icon bookmark-bicon bookmarkicon cameraicon checkicon chevron downicon chevron lefticon chevron righticon chevron upicon closeicon v-compressicon downloadicon editicon v-expandicon fbicon fileicon filtericon flag ruicon full chevron downicon full chevron lefticon full chevron righticon full chevron upicon gpicon insicon mailicon moveicon-musicicon mutedicon nomutedicon okicon v-pauseicon v-playicon searchicon shareicon sign inicon sign upicon stepbackicon stepforicon swipe downicon tagicon tagsicon tgicon trashicon twicon vkicon yticon wticon fm
3 Jul, 2016 16:44

‘I hope that peace will be here’: 10yo girl reports from West Bank to highlight her people’s plight

‘I hope that peace will be here’: 10yo girl reports from West Bank to highlight her people’s plight

Janna is not your average Palestinian child. While other kids are happily playing, the 10-year-old prefers to take her camera and report from the front lines of demonstrations in the West Bank as she tries to bring Palestine’s plight to a wider audience.

Janna Jihad, as she is known, is something of a veteran. She began her reporting career at the age of seven.

“There were not enough journalists covering things that happened, like when my friend was killed and when lots of people were injured. Others were arrested and things like that, and it was not reported by anybody,” she told RT.

Janna was referring to the death of her cousin Mustafa, who was killed by a gas canister, while one of her uncles, Rushdie Tamimi, also died after being shot in the stomach by a bullet that pierced his kidney.

It is no coincidence that Janna became interested in journalism, as her Uncle Bilal is a photographer who has captured the violent methods used by Israeli soldiers in the village of Nabi Saleh where they both live.

Just when you thought this mercurial child couldn’t have any more surprises up her sleeve, well she does. Not content with just reporting in her native Arabic, she also produces material in English, which she has learnt while studying at school.

“I report in English because English is the world language and I can send my message to the whole world,” she mentioned.

Janna, who is in the fourth grade, takes her school work very seriously and would not contemplate missing lessons in order to film material for her blog or reports.

“After school I can go and make a report on any village or any place, but my future is my school and if I don’t learn about my history, there will never be freedom, there will never be peace and children in Palestine will not be able to live like those around the world,” she told RT.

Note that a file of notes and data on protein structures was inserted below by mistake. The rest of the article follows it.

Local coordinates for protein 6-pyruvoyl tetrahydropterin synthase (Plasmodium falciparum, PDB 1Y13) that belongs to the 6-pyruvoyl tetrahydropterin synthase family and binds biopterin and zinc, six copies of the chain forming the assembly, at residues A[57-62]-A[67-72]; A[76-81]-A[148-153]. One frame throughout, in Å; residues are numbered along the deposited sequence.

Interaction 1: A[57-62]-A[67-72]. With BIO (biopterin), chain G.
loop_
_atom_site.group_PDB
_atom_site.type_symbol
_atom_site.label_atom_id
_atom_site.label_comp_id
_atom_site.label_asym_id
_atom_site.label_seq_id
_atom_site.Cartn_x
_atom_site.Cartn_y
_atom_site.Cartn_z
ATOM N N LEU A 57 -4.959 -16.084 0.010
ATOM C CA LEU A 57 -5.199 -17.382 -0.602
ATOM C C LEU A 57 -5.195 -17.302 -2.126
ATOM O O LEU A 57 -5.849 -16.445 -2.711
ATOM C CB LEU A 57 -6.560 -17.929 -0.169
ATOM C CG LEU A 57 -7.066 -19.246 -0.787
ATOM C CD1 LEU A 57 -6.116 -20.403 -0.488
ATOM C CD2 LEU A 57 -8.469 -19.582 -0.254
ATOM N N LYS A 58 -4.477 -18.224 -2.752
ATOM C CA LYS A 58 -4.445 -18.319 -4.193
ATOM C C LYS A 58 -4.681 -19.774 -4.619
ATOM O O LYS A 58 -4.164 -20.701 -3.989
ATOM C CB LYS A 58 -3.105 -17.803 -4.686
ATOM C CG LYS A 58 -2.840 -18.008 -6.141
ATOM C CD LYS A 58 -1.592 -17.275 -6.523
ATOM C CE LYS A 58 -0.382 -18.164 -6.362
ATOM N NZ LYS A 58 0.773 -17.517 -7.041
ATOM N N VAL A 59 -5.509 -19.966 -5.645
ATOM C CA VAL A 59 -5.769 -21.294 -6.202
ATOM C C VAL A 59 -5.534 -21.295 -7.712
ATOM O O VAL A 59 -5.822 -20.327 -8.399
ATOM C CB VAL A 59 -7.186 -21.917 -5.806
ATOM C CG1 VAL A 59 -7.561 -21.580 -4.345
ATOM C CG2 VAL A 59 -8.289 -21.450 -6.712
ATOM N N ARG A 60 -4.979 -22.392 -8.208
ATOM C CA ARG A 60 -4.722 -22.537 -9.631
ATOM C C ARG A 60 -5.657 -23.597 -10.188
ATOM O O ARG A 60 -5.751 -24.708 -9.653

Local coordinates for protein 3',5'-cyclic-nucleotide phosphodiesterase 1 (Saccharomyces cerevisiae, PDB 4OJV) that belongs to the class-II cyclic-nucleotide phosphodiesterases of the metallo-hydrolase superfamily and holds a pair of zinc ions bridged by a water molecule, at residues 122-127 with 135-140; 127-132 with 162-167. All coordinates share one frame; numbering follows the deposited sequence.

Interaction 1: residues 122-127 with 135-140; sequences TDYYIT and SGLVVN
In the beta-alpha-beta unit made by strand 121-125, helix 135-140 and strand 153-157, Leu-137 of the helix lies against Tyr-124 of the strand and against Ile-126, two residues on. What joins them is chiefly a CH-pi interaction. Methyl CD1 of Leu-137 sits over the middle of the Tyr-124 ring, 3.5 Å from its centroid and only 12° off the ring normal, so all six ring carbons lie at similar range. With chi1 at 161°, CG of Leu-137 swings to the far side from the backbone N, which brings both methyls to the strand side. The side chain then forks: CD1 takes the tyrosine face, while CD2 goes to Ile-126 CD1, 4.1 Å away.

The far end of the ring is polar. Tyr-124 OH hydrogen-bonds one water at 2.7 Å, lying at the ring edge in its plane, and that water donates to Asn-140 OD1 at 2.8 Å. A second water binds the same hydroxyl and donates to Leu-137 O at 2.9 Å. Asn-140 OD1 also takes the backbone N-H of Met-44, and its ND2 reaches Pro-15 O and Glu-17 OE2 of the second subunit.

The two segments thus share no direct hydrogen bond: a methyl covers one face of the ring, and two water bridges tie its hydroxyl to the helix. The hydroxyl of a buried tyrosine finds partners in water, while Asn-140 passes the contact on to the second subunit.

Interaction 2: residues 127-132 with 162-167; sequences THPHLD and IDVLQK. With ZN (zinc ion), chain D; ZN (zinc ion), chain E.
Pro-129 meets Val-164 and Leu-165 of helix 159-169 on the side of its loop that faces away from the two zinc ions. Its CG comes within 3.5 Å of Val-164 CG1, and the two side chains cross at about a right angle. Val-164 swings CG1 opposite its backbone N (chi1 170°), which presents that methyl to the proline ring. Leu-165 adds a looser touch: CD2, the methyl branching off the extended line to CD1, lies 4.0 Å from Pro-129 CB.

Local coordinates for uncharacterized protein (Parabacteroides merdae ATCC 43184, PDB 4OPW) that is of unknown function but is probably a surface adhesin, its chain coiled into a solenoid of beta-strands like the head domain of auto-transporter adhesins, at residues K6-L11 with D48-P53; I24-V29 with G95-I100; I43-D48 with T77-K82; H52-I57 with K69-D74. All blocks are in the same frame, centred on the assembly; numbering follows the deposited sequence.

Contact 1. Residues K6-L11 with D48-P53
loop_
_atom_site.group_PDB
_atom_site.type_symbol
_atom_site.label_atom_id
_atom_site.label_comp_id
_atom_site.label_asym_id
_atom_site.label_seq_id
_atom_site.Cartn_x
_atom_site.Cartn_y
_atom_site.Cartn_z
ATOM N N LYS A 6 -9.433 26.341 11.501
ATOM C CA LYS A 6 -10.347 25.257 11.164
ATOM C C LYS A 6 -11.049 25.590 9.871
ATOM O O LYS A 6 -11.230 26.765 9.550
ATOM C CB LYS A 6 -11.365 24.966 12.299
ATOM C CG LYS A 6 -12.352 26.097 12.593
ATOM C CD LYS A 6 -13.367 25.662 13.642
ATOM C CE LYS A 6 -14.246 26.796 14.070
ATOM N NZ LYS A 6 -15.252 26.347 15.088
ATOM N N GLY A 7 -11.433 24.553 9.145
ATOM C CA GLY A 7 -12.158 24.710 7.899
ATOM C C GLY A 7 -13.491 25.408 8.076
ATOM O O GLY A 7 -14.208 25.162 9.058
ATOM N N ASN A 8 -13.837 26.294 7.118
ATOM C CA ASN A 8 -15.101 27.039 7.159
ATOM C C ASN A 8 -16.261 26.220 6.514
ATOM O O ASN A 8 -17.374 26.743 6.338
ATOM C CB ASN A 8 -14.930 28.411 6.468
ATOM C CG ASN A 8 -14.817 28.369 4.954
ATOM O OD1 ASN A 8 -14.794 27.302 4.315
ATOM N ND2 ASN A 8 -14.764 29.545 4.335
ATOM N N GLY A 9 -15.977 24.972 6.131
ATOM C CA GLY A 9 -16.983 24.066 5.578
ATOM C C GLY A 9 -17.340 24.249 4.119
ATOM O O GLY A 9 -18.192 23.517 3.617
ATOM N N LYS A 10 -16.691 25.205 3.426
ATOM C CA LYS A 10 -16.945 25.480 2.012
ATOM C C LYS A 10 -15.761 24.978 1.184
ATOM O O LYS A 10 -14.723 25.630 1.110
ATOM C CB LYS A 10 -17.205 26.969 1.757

We smelled a lot of gas

Reporting from demonstrations and protests can be a dangerous occupation, especially when one takes the heightened tensions between the Palestinians and Israeli security forces into account. Janna admits that her size and age makes it easy for her to avoid the soldiers, but says she’s had a few brushes with trouble all the same.


She recalls a protest when Palestinians were trying to reach a spring, but were pushed back by Israeli troops.

“The army began to target us with tear gas, and I felt that we were in a cloud of tear gas. It was a very difficult time for us. We smelled a lot of gas,” she said. “In the end we were able to run away, but it was very difficult.” 

Like any good journalists, Janna learns from her experience and showed an RT film crew some of the essential pieces of equipment she carries with her – like remedies to help her combat the effects of tear gas.

One video in particular shows the brutal world that Janna exists in. She is standing next to a young boy just a year younger than her who is lying on the ground motionless.

“He has been hit by a rocket,” Janna explains in her report.

Janna’s message is one of peace – something that she hopes will eventually come to Palestine.

“Our God promised us that Palestine would be free one day. I hope that peace will be here and Palestine will be like the whole world,” she explained, recalling all the bloodshed and killings that have taken place in recent times.

Janna has had to grow up quickly, and some would say too quickly. The fourth grader admits that she would prefer to be playing with her friends and would rather not “be in a field where there is shooting or killing.”

However, she has had to adjust to her surroundings. After she finished speaking to RT, the film crew followed her outside as she approached a group of heavily armed Israeli soldiers. Not even the apparent sound of gunfire could put her off as she approached them to deliver a message.

“Why do come in the night? I can’t sleep at night because you are coming every night.”